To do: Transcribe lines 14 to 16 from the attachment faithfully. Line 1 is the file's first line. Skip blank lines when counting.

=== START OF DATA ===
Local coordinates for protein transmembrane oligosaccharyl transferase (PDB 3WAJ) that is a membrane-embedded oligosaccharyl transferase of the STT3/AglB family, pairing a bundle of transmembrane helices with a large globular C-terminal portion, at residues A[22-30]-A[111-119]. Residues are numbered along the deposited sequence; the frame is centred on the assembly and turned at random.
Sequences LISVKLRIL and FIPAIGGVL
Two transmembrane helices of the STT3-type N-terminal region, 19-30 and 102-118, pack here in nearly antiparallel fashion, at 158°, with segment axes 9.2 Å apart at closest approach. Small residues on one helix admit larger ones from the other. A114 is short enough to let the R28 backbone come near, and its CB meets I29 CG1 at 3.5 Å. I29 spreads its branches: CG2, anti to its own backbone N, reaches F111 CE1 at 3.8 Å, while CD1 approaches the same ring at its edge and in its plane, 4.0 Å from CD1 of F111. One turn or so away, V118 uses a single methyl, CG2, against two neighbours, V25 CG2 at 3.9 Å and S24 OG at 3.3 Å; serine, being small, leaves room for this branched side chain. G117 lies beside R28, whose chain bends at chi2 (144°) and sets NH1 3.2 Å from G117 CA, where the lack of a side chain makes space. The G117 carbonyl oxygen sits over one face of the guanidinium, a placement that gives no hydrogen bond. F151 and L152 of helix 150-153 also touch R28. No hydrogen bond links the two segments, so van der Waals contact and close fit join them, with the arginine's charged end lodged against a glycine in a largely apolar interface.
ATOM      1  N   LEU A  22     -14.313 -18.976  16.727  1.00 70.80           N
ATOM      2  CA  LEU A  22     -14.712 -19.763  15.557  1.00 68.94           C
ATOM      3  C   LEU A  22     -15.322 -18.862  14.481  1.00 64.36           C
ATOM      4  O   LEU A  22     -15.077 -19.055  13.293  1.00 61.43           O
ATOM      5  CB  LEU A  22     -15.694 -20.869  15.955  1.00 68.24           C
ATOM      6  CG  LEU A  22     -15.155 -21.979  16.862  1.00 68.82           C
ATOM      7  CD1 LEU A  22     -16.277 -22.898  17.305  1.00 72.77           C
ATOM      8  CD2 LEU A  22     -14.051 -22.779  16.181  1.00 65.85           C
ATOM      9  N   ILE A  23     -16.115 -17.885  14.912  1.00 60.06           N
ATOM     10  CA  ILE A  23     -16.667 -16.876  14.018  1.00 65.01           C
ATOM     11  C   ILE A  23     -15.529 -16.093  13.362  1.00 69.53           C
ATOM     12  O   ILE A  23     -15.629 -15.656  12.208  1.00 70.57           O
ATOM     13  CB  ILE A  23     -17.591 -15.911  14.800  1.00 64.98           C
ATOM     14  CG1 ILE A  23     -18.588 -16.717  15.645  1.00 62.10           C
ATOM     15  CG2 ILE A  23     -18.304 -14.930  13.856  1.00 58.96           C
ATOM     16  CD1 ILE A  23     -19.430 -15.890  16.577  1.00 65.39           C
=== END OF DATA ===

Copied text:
ATOM     11  C   ILE A  23     -15.529 -16.093  13.362  1.00 69.53           C
ATOM     12  O   ILE A  23     -15.629 -15.656  12.208  1.00 70.57           O
ATOM     13  CB  ILE A  23     -17.591 -15.911  14.800  1.00 64.98           C